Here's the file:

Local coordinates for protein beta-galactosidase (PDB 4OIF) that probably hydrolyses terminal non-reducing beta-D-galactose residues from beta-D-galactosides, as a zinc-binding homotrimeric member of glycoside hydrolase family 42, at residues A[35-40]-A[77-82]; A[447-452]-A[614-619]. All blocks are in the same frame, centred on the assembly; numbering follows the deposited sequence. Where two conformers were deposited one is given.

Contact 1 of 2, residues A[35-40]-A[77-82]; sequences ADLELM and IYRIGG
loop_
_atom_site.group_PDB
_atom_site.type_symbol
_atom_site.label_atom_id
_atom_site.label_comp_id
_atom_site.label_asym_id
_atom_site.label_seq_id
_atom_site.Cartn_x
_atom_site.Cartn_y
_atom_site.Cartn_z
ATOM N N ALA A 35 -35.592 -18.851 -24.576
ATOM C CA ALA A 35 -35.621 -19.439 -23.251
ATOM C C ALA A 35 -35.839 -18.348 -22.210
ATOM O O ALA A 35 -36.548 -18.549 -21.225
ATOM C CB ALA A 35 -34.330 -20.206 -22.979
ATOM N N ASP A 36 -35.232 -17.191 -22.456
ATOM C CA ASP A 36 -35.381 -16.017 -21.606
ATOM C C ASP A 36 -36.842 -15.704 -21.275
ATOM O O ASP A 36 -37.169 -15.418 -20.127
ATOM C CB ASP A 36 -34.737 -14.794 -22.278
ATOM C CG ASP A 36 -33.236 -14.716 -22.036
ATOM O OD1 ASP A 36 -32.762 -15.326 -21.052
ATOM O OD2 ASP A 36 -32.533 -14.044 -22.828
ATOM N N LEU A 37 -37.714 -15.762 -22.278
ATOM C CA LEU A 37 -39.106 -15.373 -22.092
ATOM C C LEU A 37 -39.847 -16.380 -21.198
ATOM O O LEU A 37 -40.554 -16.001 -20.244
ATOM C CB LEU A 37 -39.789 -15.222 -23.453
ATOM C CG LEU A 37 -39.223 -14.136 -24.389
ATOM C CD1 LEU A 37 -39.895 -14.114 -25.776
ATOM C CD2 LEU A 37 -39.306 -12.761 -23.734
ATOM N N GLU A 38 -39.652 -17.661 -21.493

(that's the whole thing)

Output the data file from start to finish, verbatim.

Local coordinates for protein beta-galactosidase (PDB 4OIF) that probably hydrolyses terminal non-reducing beta-D-galactose residues from beta-D-galactosides, as a zinc-binding homotrimeric member of glycoside hydrolase family 42, at residues A[35-40]-A[77-82]; A[447-452]-A[614-619]. All blocks are in the same frame, centred on the assembly; numbering follows the deposited sequence. Where two conformers were deposited one is given.

Contact 1 of 2, residues A[35-40]-A[77-82]; sequences ADLELM and IYRIGG
loop_
_atom_site.group_PDB
_atom_site.type_symbol
_atom_site.label_atom_id
_atom_site.label_comp_id
_atom_site.label_asym_id
_atom_site.label_seq_id
_atom_site.Cartn_x
_atom_site.Cartn_y
_atom_site.Cartn_z
ATOM N N ALA A 35 -35.592 -18.851 -24.576
ATOM C CA ALA A 35 -35.621 -19.439 -23.251
ATOM C C ALA A 35 -35.839 -18.348 -22.210
ATOM O O ALA A 35 -36.548 -18.549 -21.225
ATOM C CB ALA A 35 -34.330 -20.206 -22.979
ATOM N N ASP A 36 -35.232 -17.191 -22.456
ATOM C CA ASP A 36 -35.381 -16.017 -21.606
ATOM C C ASP A 36 -36.842 -15.704 -21.275
ATOM O O ASP A 36 -37.169 -15.418 -20.127
ATOM C CB ASP A 36 -34.737 -14.794 -22.278
ATOM C CG ASP A 36 -33.236 -14.716 -22.036
ATOM O OD1 ASP A 36 -32.762 -15.326 -21.052
ATOM O OD2 ASP A 36 -32.533 -14.044 -22.828
ATOM N N LEU A 37 -37.714 -15.762 -22.278
ATOM C CA LEU A 37 -39.106 -15.373 -22.092
ATOM C C LEU A 37 -39.847 -16.380 -21.198
ATOM O O LEU A 37 -40.554 -16.001 -20.244
ATOM C CB LEU A 37 -39.789 -15.222 -23.453
ATOM C CG LEU A 37 -39.223 -14.136 -24.389
ATOM C CD1 LEU A 37 -39.895 -14.114 -25.776
ATOM C CD2 LEU A 37 -39.306 -12.761 -23.734
ATOM N N GLU A 38 -39.652 -17.661 -21.493